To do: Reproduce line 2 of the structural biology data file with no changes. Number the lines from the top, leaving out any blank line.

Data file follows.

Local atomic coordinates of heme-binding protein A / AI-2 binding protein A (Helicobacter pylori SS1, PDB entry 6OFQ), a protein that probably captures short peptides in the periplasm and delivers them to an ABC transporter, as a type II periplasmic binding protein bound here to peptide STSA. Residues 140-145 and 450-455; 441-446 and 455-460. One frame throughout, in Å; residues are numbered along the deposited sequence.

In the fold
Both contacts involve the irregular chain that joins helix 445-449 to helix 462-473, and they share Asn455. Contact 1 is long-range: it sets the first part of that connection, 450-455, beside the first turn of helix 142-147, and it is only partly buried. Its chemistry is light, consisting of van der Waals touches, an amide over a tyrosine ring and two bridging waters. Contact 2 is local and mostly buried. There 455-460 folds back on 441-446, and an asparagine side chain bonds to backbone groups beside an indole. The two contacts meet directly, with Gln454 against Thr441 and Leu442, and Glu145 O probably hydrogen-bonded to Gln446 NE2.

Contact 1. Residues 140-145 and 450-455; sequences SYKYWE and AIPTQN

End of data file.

In the fold